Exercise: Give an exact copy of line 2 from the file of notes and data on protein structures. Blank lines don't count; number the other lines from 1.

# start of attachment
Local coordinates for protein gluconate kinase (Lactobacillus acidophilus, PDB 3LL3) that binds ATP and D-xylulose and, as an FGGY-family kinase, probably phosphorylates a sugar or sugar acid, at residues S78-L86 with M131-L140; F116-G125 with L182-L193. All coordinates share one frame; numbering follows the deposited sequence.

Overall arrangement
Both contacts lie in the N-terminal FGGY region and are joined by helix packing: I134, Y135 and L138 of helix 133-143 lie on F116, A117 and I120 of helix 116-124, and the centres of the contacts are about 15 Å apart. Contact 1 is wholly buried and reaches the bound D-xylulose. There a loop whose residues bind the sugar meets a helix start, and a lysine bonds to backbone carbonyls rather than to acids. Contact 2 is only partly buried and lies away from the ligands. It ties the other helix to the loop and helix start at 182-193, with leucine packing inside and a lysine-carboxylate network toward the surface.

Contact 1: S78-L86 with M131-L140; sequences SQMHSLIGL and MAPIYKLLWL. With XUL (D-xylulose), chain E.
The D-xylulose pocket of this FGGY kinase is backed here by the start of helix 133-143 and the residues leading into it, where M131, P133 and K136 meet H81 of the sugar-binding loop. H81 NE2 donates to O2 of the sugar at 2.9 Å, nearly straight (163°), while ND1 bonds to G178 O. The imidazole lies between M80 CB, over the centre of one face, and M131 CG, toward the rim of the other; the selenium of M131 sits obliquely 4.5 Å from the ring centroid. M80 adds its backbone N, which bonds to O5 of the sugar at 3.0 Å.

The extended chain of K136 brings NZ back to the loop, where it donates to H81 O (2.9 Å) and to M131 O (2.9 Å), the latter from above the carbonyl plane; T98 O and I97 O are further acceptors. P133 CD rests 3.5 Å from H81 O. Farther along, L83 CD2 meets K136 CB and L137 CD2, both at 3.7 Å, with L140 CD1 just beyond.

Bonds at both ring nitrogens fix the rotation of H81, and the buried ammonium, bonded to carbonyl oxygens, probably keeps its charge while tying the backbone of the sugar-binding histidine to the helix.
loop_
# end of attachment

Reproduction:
Overall arrangement